We don’t have to “miss” programs anymore, nor do we live in a right-wing echo chamber where Gladys has to put down the Princess phone to ask her husband whom they’re both voting for. The mainstream, supposedly liberal media has been remarkably slow to recognize those changes, especially the latter one. Partially, this is by choice: Their ratings-grabbing strategies depend on the concept of a perpetual neck-and-neck battle between two combatants of roughly equal potency. Acknowledging that we now have only one national political party and one highly unpopular regional fringe group is hard for them; they don’t know how to tell that story. Instead, it’s been more comfortable for them to rely on extremely limited, drastically outmoded opinion sampling that shows a “divided America.” Which, in turn, enables them to grab a bigger slice of a ratings pie they can’t trust either, because its parameters are likewise ridiculously obsolete. Talk about your Sisyphean jobs.

Cheer up! You totally swept the VCR owners.

Cheer up! You totally swept the VCR owners.

The lesson here is that, as we travel together down the path of our national destiny, we’re always a few steps farther along than we’re led to believe. The pollsters are always playing catch-up with the true mood and tenor of the country. The lag is even worse in times of profound demographic and technological advancement, like the one we’re experiencing now: At moments like this, changes accrue logarithmically, not arithmetically.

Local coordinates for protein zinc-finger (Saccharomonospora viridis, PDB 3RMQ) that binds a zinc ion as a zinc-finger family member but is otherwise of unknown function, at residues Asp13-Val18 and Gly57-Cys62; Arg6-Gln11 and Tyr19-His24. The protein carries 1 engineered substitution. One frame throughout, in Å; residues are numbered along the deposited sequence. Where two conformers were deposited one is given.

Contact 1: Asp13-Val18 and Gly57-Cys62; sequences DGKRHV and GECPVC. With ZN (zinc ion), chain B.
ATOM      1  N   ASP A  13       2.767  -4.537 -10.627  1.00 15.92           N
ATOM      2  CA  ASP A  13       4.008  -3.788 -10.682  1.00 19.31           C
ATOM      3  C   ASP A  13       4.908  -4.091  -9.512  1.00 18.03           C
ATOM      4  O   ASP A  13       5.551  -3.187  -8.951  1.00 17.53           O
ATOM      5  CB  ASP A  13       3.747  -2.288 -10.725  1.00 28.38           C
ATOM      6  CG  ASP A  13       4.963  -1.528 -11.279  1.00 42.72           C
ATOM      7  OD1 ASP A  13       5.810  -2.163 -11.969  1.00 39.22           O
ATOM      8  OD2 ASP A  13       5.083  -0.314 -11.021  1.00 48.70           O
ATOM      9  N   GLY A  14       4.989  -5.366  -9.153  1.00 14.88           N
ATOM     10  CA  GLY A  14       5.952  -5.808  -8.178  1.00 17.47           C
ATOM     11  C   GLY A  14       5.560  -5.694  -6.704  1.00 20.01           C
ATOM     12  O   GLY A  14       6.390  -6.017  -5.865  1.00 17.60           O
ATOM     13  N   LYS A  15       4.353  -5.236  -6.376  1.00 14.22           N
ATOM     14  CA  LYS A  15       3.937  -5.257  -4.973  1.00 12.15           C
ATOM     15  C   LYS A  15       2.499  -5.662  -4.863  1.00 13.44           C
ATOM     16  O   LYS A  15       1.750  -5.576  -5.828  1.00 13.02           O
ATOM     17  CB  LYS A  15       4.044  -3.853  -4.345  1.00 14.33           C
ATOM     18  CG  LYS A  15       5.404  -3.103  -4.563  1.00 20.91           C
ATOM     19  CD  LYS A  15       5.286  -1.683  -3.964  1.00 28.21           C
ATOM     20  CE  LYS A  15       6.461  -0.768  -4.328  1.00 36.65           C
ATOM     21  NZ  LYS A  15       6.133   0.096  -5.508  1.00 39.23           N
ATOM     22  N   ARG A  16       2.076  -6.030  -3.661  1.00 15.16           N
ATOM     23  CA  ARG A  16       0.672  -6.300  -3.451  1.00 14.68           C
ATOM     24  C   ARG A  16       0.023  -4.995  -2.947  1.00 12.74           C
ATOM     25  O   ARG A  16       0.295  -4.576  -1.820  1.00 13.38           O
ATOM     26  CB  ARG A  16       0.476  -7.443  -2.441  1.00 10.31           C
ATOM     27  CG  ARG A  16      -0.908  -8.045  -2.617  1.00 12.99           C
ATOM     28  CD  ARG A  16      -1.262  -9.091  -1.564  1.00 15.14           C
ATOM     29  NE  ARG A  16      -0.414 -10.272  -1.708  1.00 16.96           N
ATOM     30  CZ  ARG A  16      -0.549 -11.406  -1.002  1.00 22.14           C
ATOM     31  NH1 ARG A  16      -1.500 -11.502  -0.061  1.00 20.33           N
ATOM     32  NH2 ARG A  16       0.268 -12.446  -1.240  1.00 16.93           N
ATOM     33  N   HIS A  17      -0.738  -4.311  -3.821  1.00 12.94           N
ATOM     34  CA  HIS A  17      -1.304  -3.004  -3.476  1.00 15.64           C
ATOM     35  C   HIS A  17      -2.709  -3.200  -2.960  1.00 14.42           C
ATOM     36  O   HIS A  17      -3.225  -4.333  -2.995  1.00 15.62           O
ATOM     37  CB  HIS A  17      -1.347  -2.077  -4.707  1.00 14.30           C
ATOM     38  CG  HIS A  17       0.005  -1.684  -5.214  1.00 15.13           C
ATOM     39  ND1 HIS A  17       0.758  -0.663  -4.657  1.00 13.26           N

That’s pretty unfortunate if you like your democracy — or even just your mass entertainment — to reflect the actual will of the people as closely as possible. But on the bright side, there’s something charming about it if you don’t like the idea of some glorified salesman always knowing just what you’re thinking. Pollster disconnect can even be reassuring, if you’re just enough of an anarchist to see some value in keeping Madison Avenue guessing.

About a year after my Nielsen adventure, I received yet another solicitation from them, including another viewing diary and another crisp dollar bill. Friends in the broadcast business told me this was never supposed to happen: Nielsen, they said, took pride in making sure every American household was only polled once. For a minute, I grinned wider than fucking Abbie Hoffman. Then I ran for my TV Guide to find out when NOVA was on.